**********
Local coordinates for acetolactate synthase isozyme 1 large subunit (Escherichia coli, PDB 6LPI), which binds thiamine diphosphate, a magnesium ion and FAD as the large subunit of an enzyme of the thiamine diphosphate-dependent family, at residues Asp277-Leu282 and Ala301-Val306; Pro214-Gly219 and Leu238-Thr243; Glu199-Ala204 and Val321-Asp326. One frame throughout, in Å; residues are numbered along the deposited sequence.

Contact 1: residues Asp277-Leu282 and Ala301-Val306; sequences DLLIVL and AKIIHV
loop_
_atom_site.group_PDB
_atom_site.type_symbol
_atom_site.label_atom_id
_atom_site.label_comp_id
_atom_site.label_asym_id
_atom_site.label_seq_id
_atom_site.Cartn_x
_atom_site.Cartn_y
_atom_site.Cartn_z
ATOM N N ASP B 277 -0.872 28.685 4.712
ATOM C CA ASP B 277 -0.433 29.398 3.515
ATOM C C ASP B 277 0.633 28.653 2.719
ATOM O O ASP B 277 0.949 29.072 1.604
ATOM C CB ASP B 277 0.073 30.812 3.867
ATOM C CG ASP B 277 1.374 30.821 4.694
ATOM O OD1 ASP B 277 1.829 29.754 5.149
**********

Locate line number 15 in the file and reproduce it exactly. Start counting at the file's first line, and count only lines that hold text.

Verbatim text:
ATOM C C ASP B 277 0.633 28.653 2.719